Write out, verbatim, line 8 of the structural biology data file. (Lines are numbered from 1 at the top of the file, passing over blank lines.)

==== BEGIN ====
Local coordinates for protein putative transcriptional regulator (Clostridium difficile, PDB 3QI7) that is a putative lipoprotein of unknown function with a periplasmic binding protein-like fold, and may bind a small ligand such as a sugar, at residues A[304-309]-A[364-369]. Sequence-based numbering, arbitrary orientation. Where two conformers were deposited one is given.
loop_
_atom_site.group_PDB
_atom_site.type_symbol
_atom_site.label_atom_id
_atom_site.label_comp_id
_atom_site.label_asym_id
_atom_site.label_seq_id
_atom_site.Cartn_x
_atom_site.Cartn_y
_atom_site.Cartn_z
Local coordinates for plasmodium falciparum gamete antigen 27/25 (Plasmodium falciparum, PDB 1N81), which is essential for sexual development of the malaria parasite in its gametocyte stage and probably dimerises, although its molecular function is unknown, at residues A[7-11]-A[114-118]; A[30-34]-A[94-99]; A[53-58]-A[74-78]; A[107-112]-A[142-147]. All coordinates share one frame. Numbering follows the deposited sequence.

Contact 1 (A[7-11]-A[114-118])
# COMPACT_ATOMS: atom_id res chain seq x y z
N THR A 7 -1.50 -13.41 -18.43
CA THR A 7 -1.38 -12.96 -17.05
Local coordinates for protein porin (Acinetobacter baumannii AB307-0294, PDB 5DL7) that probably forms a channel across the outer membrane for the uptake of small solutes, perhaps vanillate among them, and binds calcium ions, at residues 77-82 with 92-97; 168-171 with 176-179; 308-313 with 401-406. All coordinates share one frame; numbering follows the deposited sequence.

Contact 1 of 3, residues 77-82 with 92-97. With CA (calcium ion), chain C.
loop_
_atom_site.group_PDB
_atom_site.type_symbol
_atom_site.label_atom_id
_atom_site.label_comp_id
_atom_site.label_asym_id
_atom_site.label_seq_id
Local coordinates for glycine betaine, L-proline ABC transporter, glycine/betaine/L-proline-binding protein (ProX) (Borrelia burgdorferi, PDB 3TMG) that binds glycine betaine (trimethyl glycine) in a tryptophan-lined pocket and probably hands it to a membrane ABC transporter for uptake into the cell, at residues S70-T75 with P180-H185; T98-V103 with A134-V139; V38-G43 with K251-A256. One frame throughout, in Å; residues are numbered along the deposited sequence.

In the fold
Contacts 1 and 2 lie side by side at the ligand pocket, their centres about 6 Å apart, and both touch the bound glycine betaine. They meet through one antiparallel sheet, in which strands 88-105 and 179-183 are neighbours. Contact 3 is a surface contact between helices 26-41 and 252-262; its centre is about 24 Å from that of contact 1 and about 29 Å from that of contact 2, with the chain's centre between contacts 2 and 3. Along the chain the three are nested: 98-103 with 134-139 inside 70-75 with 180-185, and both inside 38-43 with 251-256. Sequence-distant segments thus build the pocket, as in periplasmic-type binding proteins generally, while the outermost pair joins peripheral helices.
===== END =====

_atom_site.label_seq_id